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For Immediate Release, March 31, 2009

Contact: Michael Robinson, (575) 534-0360

Judge Strikes Down Refusal to Recover Jaguars, Protect U.S. Habitat

TUCSON, Ariz.— Ruling on a lawsuit brought by the Center for Biological Diversity, a federal judge today struck down the U.S. Fish and Wildlife Service’s refusal to develop a recovery plan for the endangered jaguar and to protect critical habitat areas in the United States.

The Bush administration had refused both, declaring that the historic range of the jaguar, which stretched from San Francisco Bay to the Appalachians, was “insignificant” and therefore no recovery efforts were needed in the United States. This was the first time in the 35-year history of the Endangered Species Act that the U.S. Fish and Wildlife Service declared it would not recover a domestic species.

“Judge Roll has thrown a lifeline to one of North America’s most endangered animals,” said Michael Robinson, conservation advocate for the Center for Biological Diversity. “The court today roundly rejected the Bush administration’s refusal to protect and restore jaguars to the United States. We can now finally put the Bush era behind us and start the long, hard work of restoring the U.S. jaguar population.”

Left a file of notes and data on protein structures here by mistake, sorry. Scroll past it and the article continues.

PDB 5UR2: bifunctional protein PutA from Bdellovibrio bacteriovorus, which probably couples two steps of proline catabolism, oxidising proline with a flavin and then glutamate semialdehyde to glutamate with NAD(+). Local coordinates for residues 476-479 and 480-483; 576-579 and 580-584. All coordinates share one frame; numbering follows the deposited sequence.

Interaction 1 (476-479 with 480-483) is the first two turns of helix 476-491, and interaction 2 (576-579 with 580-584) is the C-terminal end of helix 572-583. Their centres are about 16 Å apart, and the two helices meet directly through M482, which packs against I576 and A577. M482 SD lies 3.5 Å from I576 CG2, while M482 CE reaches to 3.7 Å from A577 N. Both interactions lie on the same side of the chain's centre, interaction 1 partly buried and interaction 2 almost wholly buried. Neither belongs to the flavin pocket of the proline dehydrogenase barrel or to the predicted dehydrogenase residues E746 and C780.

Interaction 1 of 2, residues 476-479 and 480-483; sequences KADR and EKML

Critical habitat provides key protections for endangered species by identifying and protecting those areas that are essential to their recovery and survival. Species with critical habitat recover twice as fast as species without it.

Recovery plans provide a road map for bringing species back from the brink of extinction. Species with recovery plans also recover much faster than species without them.

“Recovery planning and habitat protection are the heart of the Endangered Species Act,” said Robinson. “Without them, endangered species will never recover.”

The last known female jaguar in the United States was shot by the U.S. Fish and Wildlife Service in 1963, in Arizona. The last known jaguar in the country, a male animal at least 15 years old known as Macho B, was euthanized by the U.S. Fish and Wildlife Service and the Arizona Department of Game and Fish on March 2, 2009, following a stressful capture and radio-collaring incident. The decision has come under fire by scientists and conservationists who argued that jaguars should not be captured outside the context of an approved federal recovery plan and that evidence was lacking to prove the jaguar would not have survived with sufficient medical treatment.


Jaguars are the largest feline native to North America. They previously ranged throughout the southern United States from the San Francisco Bay area to the Appalachian Mountains. The species was listed as endangered outside the United States in 1969 and inside the United States on July 22, 1997, as a result of a previous lawsuit by the Center for Biological Diversity.

The ruling was issued by U.S. District Judge John M. Roll of Tucson, Arizona. It requires the Fish and Wildlife Service to issue new recovery plan and critical habitat decisions by January 2010.

The Center for Biological Diversity is a national, nonprofit conservation organization with more than 200,000 members and online activists dedicated to the protection of endangered species and wild places.

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